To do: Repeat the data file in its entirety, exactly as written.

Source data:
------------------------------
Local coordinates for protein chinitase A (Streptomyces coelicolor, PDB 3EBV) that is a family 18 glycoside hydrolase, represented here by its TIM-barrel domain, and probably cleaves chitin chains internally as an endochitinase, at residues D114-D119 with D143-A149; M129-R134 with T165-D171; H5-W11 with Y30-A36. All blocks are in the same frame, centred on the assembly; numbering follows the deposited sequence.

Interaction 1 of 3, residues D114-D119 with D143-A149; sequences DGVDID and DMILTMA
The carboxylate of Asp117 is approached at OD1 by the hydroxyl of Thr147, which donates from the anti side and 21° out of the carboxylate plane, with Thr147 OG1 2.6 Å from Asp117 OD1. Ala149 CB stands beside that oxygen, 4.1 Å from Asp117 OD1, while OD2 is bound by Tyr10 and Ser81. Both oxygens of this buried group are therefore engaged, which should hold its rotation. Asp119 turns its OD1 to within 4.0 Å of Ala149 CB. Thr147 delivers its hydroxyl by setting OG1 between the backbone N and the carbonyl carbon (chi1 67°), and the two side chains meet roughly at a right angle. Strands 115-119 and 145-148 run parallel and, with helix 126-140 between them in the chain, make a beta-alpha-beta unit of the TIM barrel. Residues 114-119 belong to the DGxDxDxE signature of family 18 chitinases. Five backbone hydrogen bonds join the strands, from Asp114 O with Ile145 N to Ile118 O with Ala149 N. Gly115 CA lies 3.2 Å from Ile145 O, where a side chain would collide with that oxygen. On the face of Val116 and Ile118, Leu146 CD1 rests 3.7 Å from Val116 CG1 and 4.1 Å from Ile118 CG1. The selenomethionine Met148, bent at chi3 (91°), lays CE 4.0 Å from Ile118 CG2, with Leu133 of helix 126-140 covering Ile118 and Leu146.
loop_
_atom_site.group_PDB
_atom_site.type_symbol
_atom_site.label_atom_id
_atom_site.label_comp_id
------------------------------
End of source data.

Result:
Local coordinates for protein chinitase A (Streptomyces coelicolor, PDB 3EBV) that is a family 18 glycoside hydrolase, represented here by its TIM-barrel domain, and probably cleaves chitin chains internally as an endochitinase, at residues D114-D119 with D143-A149; M129-R134 with T165-D171; H5-W11 with Y30-A36. All blocks are in the same frame, centred on the assembly; numbering follows the deposited sequence.

Interaction 1 of 3, residues D114-D119 with D143-A149; sequences DGVDID and DMILTMA
The carboxylate of Asp117 is approached at OD1 by the hydroxyl of Thr147, which donates from the anti side and 21° out of the carboxylate plane, with Thr147 OG1 2.6 Å from Asp117 OD1. Ala149 CB stands beside that oxygen, 4.1 Å from Asp117 OD1, while OD2 is bound by Tyr10 and Ser81. Both oxygens of this buried group are therefore engaged, which should hold its rotation. Asp119 turns its OD1 to within 4.0 Å of Ala149 CB. Thr147 delivers its hydroxyl by setting OG1 between the backbone N and the carbonyl carbon (chi1 67°), and the two side chains meet roughly at a right angle. Strands 115-119 and 145-148 run parallel and, with helix 126-140 between them in the chain, make a beta-alpha-beta unit of the TIM barrel. Residues 114-119 belong to the DGxDxDxE signature of family 18 chitinases. Five backbone hydrogen bonds join the strands, from Asp114 O with Ile145 N to Ile118 O with Ala149 N. Gly115 CA lies 3.2 Å from Ile145 O, where a side chain would collide with that oxygen. On the face of Val116 and Ile118, Leu146 CD1 rests 3.7 Å from Val116 CG1 and 4.1 Å from Ile118 CG1. The selenomethionine Met148, bent at chi3 (91°), lays CE 4.0 Å from Ile118 CG2, with Leu133 of helix 126-140 covering Ile118 and Leu146.
loop_
_atom_site.group_PDB
_atom_site.type_symbol
_atom_site.label_atom_id
_atom_site.label_comp_id